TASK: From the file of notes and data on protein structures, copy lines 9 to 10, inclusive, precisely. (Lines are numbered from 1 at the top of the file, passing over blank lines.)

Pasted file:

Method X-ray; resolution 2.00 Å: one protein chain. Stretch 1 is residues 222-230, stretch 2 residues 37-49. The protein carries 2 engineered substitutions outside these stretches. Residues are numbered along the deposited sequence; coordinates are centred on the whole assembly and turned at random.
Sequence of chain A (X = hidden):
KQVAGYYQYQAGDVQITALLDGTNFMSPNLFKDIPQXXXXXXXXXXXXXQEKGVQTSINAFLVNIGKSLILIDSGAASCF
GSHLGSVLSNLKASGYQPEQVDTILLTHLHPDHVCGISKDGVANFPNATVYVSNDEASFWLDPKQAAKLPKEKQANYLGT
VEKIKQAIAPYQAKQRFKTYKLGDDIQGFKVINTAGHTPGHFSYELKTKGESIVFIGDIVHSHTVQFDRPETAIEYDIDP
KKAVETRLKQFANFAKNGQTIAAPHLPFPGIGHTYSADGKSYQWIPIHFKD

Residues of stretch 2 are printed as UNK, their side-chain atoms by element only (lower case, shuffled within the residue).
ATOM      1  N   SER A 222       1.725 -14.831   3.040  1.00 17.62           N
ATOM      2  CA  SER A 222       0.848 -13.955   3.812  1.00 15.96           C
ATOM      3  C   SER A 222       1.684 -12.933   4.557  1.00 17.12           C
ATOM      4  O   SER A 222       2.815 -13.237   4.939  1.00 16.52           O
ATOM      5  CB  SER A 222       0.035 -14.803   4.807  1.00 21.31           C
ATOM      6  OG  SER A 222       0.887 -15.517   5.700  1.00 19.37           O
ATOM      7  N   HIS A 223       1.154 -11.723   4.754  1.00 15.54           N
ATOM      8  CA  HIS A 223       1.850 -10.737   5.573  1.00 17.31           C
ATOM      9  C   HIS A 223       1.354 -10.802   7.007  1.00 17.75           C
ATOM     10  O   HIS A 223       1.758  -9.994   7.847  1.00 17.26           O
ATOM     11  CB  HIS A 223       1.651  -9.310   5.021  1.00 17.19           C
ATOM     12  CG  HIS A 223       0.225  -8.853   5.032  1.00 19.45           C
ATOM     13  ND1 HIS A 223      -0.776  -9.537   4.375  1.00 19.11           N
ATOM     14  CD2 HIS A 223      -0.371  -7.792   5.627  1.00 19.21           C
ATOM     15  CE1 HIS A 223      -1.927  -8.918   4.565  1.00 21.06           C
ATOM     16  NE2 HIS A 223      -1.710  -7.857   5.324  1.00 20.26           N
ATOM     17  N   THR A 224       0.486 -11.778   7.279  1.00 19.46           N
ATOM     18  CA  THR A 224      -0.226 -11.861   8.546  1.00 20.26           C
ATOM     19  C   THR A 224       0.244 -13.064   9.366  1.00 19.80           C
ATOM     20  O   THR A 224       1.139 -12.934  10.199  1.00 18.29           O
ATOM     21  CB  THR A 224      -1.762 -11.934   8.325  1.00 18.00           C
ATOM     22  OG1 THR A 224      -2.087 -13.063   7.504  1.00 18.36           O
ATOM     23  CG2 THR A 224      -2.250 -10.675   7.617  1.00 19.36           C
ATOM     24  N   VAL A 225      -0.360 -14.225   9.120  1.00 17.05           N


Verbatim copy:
ATOM      2  CA  SER A 222       0.848 -13.955   3.812  1.00 15.96           C
ATOM      3  C   SER A 222       1.684 -12.933   4.557  1.00 17.12           C